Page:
Nonprofit group hopes to reopen Co-Ed in six months
Community members are coming together to reopen the Co-Ed movie theater, a Fairfield landmark, which closed its doors Sept. 12 for the first time in more than 100 years.
The new theater will feature a variety of movies from mainstream to old classics to independent films. The upgraded facility will have stadium seating, state-of-the-art screens and sound system, and a renovated bathroom and lobby area with vendors selling an assortment of refreshments.
Big Time Cinema, the last company to operate the Co-Ed, filed for bankruptcy in September. Chris Johnson, managing owner of the Co-Ed building through Mandala 6 Land Partners, said while he couldn’t find any theater operators to take Big Time’s place, he received overwhelming interest in opening a community-run theater.
Johnson said Fairfield resident Patricia Draznin is leading an effort to form a nonprofit organization to raise approximately $300,000 to renovate the theater. The sum would cover converting both screens to digital technology, a new industry wide standard.
Johnson is investing in renovating the lobby area, which he said will be designed in an art nouveau or art deco style.
“We’ll make it really lively,” he said. “It will be one of the nicer lobbies in town.”
Johnson said he’s been waiting for Big Time Cinema to clear bankruptcy before beginning construction.
“They’ve cleared bankruptcy now,” he said, “so we can start sending in crews.”
Johnson said the group hopes to reopen the theater within six months, but said it depends on fundraising. He said he wasn’t certain if the nonprofit would approach the city for a financial contribution. He said the project requires a relatively low investment for the large return it will afford the community.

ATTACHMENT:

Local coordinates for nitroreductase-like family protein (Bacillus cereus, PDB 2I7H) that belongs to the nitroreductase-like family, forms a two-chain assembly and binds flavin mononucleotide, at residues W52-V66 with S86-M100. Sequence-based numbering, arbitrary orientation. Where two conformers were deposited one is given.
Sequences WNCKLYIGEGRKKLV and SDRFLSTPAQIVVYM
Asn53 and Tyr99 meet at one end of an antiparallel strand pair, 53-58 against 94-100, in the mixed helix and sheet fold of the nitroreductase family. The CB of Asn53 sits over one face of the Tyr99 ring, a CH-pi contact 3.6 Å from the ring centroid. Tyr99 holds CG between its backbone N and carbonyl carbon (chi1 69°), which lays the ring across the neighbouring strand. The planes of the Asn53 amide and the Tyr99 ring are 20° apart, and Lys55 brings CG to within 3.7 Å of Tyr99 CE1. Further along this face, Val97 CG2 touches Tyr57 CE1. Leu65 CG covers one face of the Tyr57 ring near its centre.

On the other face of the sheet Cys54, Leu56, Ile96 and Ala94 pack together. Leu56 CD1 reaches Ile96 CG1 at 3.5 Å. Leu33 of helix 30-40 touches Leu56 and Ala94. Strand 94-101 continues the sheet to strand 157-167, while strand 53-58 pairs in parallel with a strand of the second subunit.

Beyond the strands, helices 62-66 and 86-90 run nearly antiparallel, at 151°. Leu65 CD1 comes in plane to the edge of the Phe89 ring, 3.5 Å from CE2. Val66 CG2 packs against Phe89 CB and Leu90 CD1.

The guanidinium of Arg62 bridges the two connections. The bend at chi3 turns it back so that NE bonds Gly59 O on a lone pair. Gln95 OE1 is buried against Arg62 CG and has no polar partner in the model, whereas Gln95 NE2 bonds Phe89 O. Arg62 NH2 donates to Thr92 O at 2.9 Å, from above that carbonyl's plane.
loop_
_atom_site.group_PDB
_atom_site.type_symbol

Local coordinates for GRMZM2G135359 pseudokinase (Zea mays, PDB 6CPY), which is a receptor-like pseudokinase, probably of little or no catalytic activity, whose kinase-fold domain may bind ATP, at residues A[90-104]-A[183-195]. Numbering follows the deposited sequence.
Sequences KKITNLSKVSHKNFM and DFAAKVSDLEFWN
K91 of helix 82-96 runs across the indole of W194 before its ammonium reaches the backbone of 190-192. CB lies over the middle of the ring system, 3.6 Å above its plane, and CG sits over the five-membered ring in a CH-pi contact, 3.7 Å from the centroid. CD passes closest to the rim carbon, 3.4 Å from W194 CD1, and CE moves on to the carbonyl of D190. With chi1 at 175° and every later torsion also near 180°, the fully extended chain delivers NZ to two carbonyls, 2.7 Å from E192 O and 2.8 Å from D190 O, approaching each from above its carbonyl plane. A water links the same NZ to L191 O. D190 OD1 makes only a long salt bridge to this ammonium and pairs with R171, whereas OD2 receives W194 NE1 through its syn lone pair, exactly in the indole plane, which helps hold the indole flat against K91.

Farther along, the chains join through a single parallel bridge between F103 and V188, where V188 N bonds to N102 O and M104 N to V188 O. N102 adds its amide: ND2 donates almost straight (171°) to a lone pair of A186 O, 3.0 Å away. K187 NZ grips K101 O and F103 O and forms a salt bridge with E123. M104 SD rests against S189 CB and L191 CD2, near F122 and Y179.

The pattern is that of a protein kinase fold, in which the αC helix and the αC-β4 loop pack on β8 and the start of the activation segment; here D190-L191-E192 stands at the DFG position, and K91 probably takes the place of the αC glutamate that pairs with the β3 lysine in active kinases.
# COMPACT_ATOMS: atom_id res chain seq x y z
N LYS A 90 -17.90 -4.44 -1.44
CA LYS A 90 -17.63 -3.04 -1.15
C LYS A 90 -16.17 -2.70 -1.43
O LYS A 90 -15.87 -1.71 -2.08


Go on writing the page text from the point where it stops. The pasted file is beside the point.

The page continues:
“It’s a great value for the money donated,” he said.
Johnson said the nonprofit will form a film committee to manage the showings.
“We’ll do some mainstream film and some independent film,” he said. “We’ll respond to what the community wants and what’s economically feasible.”
He said one theater will most likely have a small stage for speakers, seminars and interactive events with film directors.
“We feel this will be a tourist attraction,” he said. “We’ll have films you won’t be able to see anywhere else in Iowa.”
He said the theater will serve all ages, with free matinees for children, as well as late-night events such as cabaret and improv acts.
“It can address not just film need, but a lot of cultural desires in the community,” he said.
Johnson said while Fairfield will show a wider variety of films than most in Iowa, it will function much like other small-town theaters revived by the community. He said towns, such as Pella, Mount Pleasant and DeWitt also were abandoned by theater operators and formed nonprofits to reopen their doors.
“We spent about a month doing research of other theaters around the state to figure out what works,” he said. “Looking in our own immediate area, many small towns are recognizing the cultural value and significance of having a movie theater.”